The first in a monthly series of water articles by Dr Phil Aldous, Director of Water at Thomson Ecology, looks at the challenges facing water companies in meeting future water demands as they prepare water resource management plans.
Whilst the country and government struggle with the complexities of the Brexit challenge, water companies are embarking on preparing water resource management plans for the next 25 years.
Their task is no easier. The UK population is projected to increase by 9.7 million over the next 25 years from an estimated 64.6 million in mid-2014 to 70 million by mid-2027 and 74.3 million in mid-2039. Climate change projections show the UK will have warmer summers, particularly in southern England, and winter precipitation will increase in western regions while summer precipitation will decrease in many, but not all, parts of the UK.
The outcome of these pressures, whilst real, is not accurately predictable and has wide boundaries of uncertainty. Undoubtedly, pressure will be put on the water supply and demand balance. As water abstraction increases, lower groundwater levels and river flows will occur. As a result more stakeholders become involved as the balancing and often conflicting requirements of the environment, public health and leisure, need to be addressed.
Have we faced similar challenges before? Yes. In 1866 . London’s population was 6m. A Royal Commission was established to consider new sources of water for the city. Suggestions included bulk supply transfers from Wales, the Lake District and Derbyshire, as well as impounding reservoirs, aqueducts, and canal transfers. In the mid 1800s there were not the same legislative and impact constraints on developments as there are now. These historical options all align with mass water transfers that have been part of the water resources debate over the last 10 years.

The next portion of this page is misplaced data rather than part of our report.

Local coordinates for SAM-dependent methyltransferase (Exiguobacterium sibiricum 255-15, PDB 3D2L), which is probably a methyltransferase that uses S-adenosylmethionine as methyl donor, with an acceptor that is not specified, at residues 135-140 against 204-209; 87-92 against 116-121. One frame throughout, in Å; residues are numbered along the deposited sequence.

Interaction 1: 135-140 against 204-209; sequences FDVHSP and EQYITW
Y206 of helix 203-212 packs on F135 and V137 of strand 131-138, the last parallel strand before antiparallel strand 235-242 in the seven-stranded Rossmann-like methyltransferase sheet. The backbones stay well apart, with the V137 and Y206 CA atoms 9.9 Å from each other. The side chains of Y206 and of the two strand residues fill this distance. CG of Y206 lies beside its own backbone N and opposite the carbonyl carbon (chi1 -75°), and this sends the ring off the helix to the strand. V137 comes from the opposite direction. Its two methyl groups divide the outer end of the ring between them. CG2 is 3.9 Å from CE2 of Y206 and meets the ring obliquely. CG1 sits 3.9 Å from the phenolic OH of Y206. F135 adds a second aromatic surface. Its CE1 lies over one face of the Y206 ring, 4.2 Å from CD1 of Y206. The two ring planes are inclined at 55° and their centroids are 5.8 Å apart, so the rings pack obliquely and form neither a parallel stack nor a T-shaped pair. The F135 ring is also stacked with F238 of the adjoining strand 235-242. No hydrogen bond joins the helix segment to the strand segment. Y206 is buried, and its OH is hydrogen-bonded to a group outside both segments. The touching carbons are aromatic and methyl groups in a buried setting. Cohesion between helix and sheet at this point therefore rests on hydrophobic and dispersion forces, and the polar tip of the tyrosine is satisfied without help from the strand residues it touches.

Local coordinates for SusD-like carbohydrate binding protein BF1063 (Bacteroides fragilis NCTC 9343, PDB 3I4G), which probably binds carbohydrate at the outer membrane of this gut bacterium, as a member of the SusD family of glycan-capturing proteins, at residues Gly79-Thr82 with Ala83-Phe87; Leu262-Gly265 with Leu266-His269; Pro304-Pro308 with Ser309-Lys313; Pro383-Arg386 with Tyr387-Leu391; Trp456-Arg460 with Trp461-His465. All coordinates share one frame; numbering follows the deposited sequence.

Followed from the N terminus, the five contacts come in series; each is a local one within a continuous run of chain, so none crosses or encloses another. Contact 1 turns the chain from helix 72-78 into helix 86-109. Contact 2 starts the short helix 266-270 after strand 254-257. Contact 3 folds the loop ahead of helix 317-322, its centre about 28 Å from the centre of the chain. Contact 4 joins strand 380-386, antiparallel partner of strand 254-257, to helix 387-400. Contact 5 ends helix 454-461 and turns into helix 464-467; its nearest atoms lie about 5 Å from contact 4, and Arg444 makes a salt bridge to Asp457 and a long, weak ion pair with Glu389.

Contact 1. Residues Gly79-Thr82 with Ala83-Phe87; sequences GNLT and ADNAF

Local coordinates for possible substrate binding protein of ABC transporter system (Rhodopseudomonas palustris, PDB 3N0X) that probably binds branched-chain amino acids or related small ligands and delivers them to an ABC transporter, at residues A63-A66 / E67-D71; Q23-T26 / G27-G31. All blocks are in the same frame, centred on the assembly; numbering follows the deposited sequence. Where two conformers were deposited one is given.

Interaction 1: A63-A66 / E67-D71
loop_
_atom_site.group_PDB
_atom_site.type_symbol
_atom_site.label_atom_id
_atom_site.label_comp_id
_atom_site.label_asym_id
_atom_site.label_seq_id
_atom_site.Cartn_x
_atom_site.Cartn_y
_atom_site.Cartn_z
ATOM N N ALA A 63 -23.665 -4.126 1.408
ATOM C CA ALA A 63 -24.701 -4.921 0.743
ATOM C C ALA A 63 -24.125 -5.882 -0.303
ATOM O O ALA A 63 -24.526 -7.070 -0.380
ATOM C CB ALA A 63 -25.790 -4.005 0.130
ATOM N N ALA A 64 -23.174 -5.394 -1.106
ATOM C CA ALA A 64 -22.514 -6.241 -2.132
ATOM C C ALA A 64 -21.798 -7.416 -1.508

Also, in 1866, London didn’t face a daily influx of commuters requiring potable water and sanitation services. This extra dynamic is astounding because, according to data from the 2011 Census released by the Office for National Statistics (ONS), the population of the City of London increases by over 56 times during a typical work day.
With additional constraints on inter-basin water transfers being developed by the Environment Agency, for instance for the control of non-native invasive species, these inter UK water transfer options still have barriers to overcome before they can become long-term solutions. To meet increasing demand for new water sources, other options are being considered, such as aquifer recovery and storage, which has growing popularity, and increased reservoir storage at new and existing sites, together with desalination and wastewater reuse (despite their energy intensive nature and waste disposal problems). On balance, there will undoubtedly be even more pressure to reduce demand, and to make existing resource ‘go further’. Increased leakage control, wider water meter penetration, and water efficient devices, will aim to help achieve the Environment Agency’s consumption target of 130 litres per property per day.
There are no easy answers to meet the supply demand balance in the next round of water resource management plans, but solutions are required before we reach and exceed the ‘environmental carrying’ capacity of our river basins, without adding to the existing traditional water sources.
1 The Metropolitan Water Supply by Richards and Payne 1891. (1st Edition).
Image, right: Nilfanion